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Beyond the Conference Room Solution

March 19, 2013

The (Once) Great Company Graveyard

Shelly Dubois @shellydubois recently wrote an article for CNN Money titled “7 Most Admired Companies That Fell Off the Map.”  Although a few of the companies Shelly referenced didn’t really fall off the map – they were acquired and became part of a new map, her point provides an interesting starting point for a discussion.

In 1983, Fortune launched its first-ever list of companies ranked by reputation. Some of the companies on the first list were bought, sold or outcompeted but several companies that were some of the most admired in the world in 1983, are no longer relevance in 2013.

Eastman Kodak
Rank in 1983: 4, Most Admired
Founded by George Eastman in 1888, Eastman Kodak was still greatly admired in the 80s, when it launched its rallying cry to recover from its struggling business. In the first quarter of 1983, the company announced a 73% decline in earnings.  Consumers' shift away from cameras that used traditional film was the nail in the iconic company's coffin. Although Kodak invented digital camera technology back in 1975, it was hesitant to release the technology for fear of cannibalizing its film business. The market ultimately forced the company to retire its film brand Kodacrome in 2009, after a 74-year run. Three years later, the once-mighty company filed for Chapter 11.

Rockwell International
Rank in 1983: 4, Aerospace
Once, Rockwell International was a conglomerate composed of the companies that built some of the most important machinery in American history -- the B-25 bomber, for example, and the audio equipment used for NASA's Apollo, Gemini and Mercury programs.  But, like others in its industry, Rockwell International struggled once demand dropped after the Cold War. Boeing bought Rockwell's Aerospace and Defense businesses in 1996. The conglomerate dissolved completely in 2001.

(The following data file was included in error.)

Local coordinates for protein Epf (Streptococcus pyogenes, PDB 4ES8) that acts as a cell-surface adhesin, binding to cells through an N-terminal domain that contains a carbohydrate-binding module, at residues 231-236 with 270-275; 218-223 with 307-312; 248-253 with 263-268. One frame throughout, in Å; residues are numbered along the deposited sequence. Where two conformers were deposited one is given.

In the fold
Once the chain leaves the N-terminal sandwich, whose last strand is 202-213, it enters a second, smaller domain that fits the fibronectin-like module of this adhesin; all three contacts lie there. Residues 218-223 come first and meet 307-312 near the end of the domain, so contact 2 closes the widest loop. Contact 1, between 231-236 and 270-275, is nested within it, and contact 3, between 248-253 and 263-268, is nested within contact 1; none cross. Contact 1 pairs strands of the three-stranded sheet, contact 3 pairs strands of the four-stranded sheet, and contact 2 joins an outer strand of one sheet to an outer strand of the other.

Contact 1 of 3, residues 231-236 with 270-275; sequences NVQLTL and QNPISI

Time Inc
Rank in 1983: 1, Publishing
Once upon a time, Time Inc was the envy of the worldwide publishing industry.  Time had a stable of powerful magazines, unrivaled dominance in the growing cable business (through its acquisition of CNN and Turner) and its leadership in Hollywood and the music industry.  But by 2000, Time had lost its way. The disastrous AOL acquisition had paralyzed the company and as its industry transformed, Time went nowhere.  Last week, Time announced it would either sell or spin off its entire magazine division.

Wang Laboratories
Rank in 1983: 3, Office equipment, computers
The life of An Wang reads, at different points, like a great American business story and a Greek tragedy. He founded Wang Laboratories in 1951, having migrated to the United States from Shanghai only six years earlier. Wang built the electronic word-processor and desktop calculators that were cutting edge enterprise technology in the 1960s and 1970s. In the 1980s, however, the arrival of the personal computer destroyed the market for Wang's machines. By 1985, only two years after Wang was listed on the first iteration of Fortune's "Most Admired" list, the company's profits start to slide.  Wang passed away in 1990, and a year later, his company merged with IBM, once a great competitor, and agreed to sell IBM's machines under the Wang name. The merger failed to save the flagging company, which filed for bankruptcy in 1992.

Hewlett Packard
Rank in 1983: 2, Computers
Born around the time of WWII, HP became a force in the sixties and seventies, and expanded through acquisitions (Compaq) and is now crippled by huge, expensive labor costs (HP has 320,000 employees) and a stunning lack of innovation.  Since Meg Whitman took the helm, the company has lost 35% of its value, over 75% since just 2010 – and over $90B of value from its peak.  Last year, HP's profit was $2 billion ($1 per share), which amounted to a 9 percent drop from the same period a year ago. Revenue fell 5 percent year-over-year to $29.7 billion.  However, these numbers were predicated on a $9.2 billion write-down on its enterprise services business. This was largely the result of a previously announced $8 billion write-down for the 2008 acquisition of Texas-based services firm Electronic Data Systems Corp. and separate restructuring charges.  Including the $9.2 billion charge, HP's quarter represented the biggest loss in the company's 73-year history.

As Michael Collins notes, “one lesson from these histories is that companies do not fall primarily because of what the world does to them or because of how the world changes.  They fail first and foremost because of what they do to themselves.”

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